Planning circuits, and want to make sure I understand box fill calc.
I want to bring power into a ceiling box, and power a switched light fixture, and distribute power to 2 sets of receptacles as well. (Total of 5 Receptacles, and then the one light fixture.)
I have a Blue plastic Carlon ceiling box. Box says that it's 20 CU IN.
2008 NEC says a single 14 AWG conductor is considered 2.00 CU IN of fill.
4 CU IN for the 2 wires coming in supplying power
4 CU IN for the 2 wires going to the switch
4 CU IN for 2 wires going to one set of Receptacles
4 CU IN for the other 2 wires going to the other set of Receptacles
2 CU IN for ground wires
2 CU IN for clamps in the box? (I've seen no clear answer whether the internal clamps in plastic boxes are considered clamps in box fill. So I assume they are counted to be on the safe side.)
From what I understand, the 2 wires for the light fixture are not counted because they originate and terminate within the box.
So, with all that in mind, that adds up to a 20 CU IN fill, which is the max this box is rated for.
Is this correct?
OK, thanks! Good to know I'm interpreting the section correctly. So, where IS it counted? Metal boxes w/ sizeable internal clamps of some sort?
I believe the confusion arises because you are not aware of the method of determining the cubic inch capacity by UL, for a device box. The box is filled with a fine sand and the amount is then measured. With metal boxes,the holes are blocked and the screws and clamps are removed and then the box is filled with sand. For plastic boxes, the clamping device is an itegral part of the box, and cannot be removed, so a wire deduction for it is not required.
this is based on my lay understaning, so (any experts out there) please correct as needed.
I use the wire conductor count figures stamped into the box. even though I have a minor in mathematics, I find it alot easier to work with the pre-calculated counts than deal with volume calculations. typically you will see figures like (x/10, x/12 and x/14) where x is the conductor capacity of the box for the associated wire gauge. (NOTE: i don't have a box in front of me, so the format may be reversed).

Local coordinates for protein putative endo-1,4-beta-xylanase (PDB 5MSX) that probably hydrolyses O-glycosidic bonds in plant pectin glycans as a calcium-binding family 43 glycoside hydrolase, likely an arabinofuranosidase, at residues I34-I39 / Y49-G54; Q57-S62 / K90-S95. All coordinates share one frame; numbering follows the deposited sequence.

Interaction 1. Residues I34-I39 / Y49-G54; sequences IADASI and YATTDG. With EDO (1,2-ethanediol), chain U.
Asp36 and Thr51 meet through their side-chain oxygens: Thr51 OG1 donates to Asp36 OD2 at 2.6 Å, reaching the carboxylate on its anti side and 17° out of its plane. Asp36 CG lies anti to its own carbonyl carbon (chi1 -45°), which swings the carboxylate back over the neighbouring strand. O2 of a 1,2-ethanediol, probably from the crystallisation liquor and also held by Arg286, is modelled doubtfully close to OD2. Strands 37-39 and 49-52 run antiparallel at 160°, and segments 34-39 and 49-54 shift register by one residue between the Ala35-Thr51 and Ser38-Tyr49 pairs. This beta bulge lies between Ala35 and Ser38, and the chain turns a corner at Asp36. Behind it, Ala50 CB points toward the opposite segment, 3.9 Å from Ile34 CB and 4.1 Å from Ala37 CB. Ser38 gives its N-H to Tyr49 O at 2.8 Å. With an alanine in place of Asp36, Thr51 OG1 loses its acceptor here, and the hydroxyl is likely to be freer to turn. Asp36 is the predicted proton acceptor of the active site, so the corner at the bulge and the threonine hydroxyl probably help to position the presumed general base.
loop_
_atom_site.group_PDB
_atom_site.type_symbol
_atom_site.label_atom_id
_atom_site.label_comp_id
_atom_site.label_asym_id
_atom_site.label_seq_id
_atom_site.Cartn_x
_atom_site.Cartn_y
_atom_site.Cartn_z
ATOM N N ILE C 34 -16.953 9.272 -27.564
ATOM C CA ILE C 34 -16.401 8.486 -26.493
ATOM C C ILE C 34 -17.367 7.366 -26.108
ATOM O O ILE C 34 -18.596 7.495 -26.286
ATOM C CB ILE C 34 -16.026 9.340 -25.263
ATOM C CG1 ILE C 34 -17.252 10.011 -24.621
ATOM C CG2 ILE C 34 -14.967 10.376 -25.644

- all ground wires count as one (1) total
- each device (switch, receptacle, etc) counts as one (1) each
- each hot, neutral, common or traveller wire that enters the box counts as one (1) each
- if a wire is a pass-through (no splicing or break in the sheathing), then each conductor within (not including ground) counts as one (1) each
- wire nuts, push-in connectors or other splicing devices do not count.
eg. 1- a 3-way light switch might look like this
2 for the 14/2 wire in
3 for the 14/3 wire out
1 for light switch
1 for all grounds
eg. 2- a j-box with three 2-wire NM's coming together, one 3-wire NM splice and one 2-wire NM just running through
6 for three 14/2's (joins)
6 for two 14/3's (splice)
2 for one 14/2 (passing through)
1 for all grounds
For the most part I try very hard not to run different wire gauges through the same box, but sometimes it's unavoidable, and if that is the case, i go with the lowest applicable conductor count (ie. if the box states 9/12 and 14/14, even if all but one wire is 14 gauge, if there is a single 12 gauge wire in the box, then i use 9).
DISCLAIMER: i am not an electrician, so even if the above information is accurate, I lack the authority and certification to say that it is so. However, these are the principles I use for my DIY work and if inaccurate, I invite correction from the experts for the forum's benefit as well as my own.